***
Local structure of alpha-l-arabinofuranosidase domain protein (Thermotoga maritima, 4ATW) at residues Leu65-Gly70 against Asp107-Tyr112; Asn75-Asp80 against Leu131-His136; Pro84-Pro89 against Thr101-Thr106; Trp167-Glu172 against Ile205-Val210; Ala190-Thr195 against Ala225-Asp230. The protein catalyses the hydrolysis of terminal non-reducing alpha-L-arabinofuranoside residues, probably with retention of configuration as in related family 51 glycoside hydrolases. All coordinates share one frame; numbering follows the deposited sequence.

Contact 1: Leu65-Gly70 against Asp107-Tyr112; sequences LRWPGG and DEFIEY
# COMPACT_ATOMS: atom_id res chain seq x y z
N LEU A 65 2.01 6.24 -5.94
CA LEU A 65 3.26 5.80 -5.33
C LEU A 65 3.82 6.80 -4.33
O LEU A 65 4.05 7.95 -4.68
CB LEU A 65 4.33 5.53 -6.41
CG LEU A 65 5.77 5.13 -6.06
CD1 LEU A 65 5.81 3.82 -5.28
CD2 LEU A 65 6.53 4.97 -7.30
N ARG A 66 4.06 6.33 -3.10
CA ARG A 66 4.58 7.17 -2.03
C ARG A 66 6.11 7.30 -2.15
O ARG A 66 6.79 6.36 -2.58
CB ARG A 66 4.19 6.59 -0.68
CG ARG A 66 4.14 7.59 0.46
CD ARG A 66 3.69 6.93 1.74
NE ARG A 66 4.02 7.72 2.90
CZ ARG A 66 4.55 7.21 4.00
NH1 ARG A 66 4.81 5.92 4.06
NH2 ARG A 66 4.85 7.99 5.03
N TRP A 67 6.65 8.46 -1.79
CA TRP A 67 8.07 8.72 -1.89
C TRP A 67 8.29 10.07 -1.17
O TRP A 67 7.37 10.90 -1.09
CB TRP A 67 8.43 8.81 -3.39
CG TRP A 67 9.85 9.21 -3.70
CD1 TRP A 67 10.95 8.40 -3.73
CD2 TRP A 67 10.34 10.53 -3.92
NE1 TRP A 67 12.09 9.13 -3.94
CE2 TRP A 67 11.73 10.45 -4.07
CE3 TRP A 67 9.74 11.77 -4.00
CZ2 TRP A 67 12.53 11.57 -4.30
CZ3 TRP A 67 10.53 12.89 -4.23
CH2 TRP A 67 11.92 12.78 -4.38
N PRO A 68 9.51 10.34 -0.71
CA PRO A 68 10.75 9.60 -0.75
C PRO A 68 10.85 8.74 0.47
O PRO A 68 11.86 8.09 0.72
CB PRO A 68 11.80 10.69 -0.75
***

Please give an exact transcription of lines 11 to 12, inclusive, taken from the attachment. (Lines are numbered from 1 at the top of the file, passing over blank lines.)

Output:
CD2 LEU A 65 6.53 4.97 -7.30
N ARG A 66 4.06 6.33 -3.10